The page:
Norman Conquest

11th century Norman conquest of England

The Norman conquest of 1066 signalled the end of Anglo Saxon reign in England.

Edward the Confessor of England was said to have promised his relative, William – Duke of Normandy, the throne of England upon his death. On Edward’s death, however, the crown passed to Harold, Earl of Wessex. William secured the pope’s support for his claim, raised an army, and invaded England in 1066, defeating Harold II at Hastings, Sussex.

William 1 (The conqueror)William (pictured right) was crowned King of England on Christmas Day 1066.

1067 – Normans in West Bergholt

In 1067, the Norman conquerors arrived in West Bergholt, robbing the native Englishmen of their land and introduced laws which were harshly enforced.

Over the next three centuries, the Norman aristocracy and their English subjects gradually and painfully integrated into a new nation. But it was a slow process. The Norman masters were brutal, greedy, independent-minded and frequently in conflict with the King.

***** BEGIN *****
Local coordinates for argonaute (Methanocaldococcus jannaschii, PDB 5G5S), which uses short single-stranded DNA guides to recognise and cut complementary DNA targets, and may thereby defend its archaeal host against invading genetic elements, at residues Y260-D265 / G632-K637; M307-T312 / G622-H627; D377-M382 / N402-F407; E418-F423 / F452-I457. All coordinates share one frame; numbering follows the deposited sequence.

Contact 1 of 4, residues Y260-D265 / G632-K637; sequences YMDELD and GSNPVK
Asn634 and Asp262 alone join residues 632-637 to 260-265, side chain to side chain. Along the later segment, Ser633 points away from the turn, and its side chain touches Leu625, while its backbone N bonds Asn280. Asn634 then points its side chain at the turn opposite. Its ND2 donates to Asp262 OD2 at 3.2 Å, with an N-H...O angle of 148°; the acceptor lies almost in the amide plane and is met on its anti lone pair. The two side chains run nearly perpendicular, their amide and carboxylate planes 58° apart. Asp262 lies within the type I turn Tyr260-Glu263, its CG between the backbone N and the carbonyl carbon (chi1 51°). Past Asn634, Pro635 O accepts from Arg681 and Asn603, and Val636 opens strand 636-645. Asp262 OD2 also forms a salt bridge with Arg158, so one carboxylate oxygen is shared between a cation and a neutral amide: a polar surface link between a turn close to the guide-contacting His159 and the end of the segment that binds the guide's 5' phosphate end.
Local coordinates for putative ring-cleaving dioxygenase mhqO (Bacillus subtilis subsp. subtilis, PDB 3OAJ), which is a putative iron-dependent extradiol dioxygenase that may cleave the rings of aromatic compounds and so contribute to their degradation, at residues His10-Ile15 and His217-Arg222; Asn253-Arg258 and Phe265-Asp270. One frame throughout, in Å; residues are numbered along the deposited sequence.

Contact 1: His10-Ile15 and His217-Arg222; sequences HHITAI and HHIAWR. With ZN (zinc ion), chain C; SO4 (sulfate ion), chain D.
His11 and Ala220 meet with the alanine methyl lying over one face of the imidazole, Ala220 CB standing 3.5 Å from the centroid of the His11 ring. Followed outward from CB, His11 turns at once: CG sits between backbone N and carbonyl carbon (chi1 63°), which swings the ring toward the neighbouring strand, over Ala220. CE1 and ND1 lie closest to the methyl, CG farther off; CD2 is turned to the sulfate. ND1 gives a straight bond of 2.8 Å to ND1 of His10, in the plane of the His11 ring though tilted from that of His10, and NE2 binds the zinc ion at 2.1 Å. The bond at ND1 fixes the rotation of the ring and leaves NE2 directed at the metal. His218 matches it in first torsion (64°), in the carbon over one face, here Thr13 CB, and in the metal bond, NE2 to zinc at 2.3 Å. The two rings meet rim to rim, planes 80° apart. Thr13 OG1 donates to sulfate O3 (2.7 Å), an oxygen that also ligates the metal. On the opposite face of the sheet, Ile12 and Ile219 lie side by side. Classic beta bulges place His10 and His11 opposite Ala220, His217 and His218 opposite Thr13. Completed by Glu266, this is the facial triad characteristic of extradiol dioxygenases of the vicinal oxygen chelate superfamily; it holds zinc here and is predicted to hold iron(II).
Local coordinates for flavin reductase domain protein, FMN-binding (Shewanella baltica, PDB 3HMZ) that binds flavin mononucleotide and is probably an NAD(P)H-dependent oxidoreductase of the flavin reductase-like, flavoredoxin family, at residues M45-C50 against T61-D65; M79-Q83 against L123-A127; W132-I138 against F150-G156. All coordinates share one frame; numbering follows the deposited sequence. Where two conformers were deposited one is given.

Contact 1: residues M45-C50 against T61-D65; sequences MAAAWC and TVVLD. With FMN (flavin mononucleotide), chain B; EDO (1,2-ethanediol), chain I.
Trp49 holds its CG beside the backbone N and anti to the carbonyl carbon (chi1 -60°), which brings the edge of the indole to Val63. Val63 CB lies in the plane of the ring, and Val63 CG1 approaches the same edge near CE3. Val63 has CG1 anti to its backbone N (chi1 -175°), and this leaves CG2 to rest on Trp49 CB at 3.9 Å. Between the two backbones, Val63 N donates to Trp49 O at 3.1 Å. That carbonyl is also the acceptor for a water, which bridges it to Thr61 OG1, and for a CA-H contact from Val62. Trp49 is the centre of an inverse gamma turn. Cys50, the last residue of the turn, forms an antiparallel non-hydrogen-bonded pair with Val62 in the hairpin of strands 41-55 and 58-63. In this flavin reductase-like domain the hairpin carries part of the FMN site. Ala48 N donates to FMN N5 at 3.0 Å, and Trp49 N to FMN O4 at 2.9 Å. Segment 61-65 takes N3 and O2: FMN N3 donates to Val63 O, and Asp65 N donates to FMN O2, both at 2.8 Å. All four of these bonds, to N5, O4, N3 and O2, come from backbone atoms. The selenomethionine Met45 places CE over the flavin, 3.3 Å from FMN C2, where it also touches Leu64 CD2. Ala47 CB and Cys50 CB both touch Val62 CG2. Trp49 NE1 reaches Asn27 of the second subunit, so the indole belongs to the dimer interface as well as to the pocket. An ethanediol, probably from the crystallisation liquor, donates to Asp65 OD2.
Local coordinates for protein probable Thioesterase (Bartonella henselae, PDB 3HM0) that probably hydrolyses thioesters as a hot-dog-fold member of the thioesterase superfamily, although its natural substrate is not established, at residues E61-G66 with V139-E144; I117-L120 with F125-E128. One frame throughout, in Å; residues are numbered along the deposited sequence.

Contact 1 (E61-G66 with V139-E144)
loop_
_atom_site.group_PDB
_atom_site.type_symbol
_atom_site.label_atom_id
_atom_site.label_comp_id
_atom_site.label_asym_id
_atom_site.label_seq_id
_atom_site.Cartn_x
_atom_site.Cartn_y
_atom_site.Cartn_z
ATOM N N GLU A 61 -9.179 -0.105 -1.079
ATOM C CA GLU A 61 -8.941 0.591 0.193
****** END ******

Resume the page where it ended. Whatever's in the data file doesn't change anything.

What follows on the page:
The Lords of the Manor of West Bergholt gave the local peasants plenty to gossip about. After all, some of the local landowners were members of the royal court and close to the King. Others were involved in plots to over-throw him.

The whole of West Bergholt (known to the Anglo-Saxon residents as Bercolta, or the Copse on the Hill) was split between two Normans who played an important role in the conquest; Roger de Poitou and Richard Fitzgilbert.

Local landowners Leofwin Croc, who was Lord of the Manor, Alfwys the Hunter, Leofeild and Goding had their land, cattle, sheep, pigs, goats and slaves forcibly taken from them to be shared amongst the Normans.

Jon Lander
‘A Thousand years of village news’
December 1999